UK water companies discharge sewage into water, protected by monopoly
A specialized firm concludes after conducting its investigation that consumers might be qualified to launch class action against water companies in the UK that are dumping untreated sewage into waterways and beaches
Following an investigation conducted by Fideres LLP, the specialized firm concluded that water companies might be stipulated to compensate their customers with hundreds of millions in fines after uncovering water pollution caused by sewage.
According to economists at the firm, the water companies might be obliged, under British competition law, to pay consumers for polluting the country's waterways and beaches with sewage spillages.
The firm's economists stated that consumers could be qualified to initiate a class action lawsuit against the water companies that are accused of breaching the competition law.
The companies, according to the firm, are not discharging their untreated sewage in a correct manner, adding that homes were "exploited" by the monopoly of the companies.
In a statement, the firm said, “We argue that these discharges constitute exploitative abuses of their dominant position."
“This type of abuse reflects not the setting of excessive prices, but the provision (as a result of underinvestment) of an excessively low quality of service," the statement added.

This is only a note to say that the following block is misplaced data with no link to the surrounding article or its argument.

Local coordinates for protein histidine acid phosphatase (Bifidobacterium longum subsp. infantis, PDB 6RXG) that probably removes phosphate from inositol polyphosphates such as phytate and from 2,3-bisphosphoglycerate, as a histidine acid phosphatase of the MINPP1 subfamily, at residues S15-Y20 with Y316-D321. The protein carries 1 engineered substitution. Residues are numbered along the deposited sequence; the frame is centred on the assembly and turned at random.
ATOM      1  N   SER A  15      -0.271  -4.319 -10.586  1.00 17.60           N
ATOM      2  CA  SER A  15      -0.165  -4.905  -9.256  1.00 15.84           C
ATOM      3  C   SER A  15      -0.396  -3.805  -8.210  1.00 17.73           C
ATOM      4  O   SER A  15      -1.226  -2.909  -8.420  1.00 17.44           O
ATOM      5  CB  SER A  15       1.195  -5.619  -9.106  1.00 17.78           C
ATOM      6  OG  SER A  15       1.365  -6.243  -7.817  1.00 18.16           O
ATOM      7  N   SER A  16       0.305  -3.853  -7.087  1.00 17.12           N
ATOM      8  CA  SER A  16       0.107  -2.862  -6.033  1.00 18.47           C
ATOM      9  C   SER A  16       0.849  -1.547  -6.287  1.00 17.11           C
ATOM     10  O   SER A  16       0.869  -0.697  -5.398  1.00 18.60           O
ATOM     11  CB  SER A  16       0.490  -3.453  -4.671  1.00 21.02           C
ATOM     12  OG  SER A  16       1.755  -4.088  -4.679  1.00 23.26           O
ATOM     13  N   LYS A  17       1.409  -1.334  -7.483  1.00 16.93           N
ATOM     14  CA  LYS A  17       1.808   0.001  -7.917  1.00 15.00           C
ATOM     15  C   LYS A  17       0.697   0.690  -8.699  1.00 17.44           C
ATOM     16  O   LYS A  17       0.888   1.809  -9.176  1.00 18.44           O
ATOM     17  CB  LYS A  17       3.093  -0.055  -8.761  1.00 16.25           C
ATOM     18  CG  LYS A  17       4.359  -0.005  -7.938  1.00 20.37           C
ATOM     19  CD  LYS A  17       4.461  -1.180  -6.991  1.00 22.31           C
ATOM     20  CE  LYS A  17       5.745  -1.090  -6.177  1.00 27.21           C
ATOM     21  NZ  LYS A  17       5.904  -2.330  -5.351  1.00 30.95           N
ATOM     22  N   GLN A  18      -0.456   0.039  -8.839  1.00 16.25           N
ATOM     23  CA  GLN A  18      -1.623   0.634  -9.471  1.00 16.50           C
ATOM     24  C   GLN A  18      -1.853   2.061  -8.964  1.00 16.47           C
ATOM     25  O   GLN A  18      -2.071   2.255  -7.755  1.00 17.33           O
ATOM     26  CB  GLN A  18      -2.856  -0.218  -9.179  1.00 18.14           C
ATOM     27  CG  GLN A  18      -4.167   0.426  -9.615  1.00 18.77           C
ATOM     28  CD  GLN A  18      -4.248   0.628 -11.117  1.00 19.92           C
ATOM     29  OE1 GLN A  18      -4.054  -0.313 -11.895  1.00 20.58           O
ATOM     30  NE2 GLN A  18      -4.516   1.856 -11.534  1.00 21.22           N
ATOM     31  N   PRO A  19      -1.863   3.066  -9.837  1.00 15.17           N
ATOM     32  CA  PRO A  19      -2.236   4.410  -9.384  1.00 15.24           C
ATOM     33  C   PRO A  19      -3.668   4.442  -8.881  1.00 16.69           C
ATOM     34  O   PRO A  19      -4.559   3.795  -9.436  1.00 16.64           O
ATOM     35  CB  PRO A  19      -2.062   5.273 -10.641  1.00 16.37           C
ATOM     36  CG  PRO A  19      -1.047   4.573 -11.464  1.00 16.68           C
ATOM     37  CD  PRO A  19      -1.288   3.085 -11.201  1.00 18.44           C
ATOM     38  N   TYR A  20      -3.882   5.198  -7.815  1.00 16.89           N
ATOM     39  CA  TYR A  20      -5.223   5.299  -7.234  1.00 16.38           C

The economists in the firm argued that they, "estimate that households purchasing UK wastewater services have since 2016 incurred damages of approximately £163m as a result of the water companies abusing their dominant position."
“We also estimate the same companies have charged households more than £1.1bn for sewage removal services, when in fact they have not safely removed that sewage, instead they have simply discharged that sewage into the country’s rivers and onto its beaches,” they added.
A price cap is set on the services by the regulator, Ofwat, since customers often don't have a choice to purchase cheaper or different water services due to the monopoly.
Companies annually verify that their pricing enables them to meet their environmental commitments, including not releasing untreated sewage, among others, however, in case they are unable to do that they have to inform Ofwat.
The firm argued that companies have resorted to decreasing investment, which includes basic commitments, rather than increasing prices which goes against the competition law.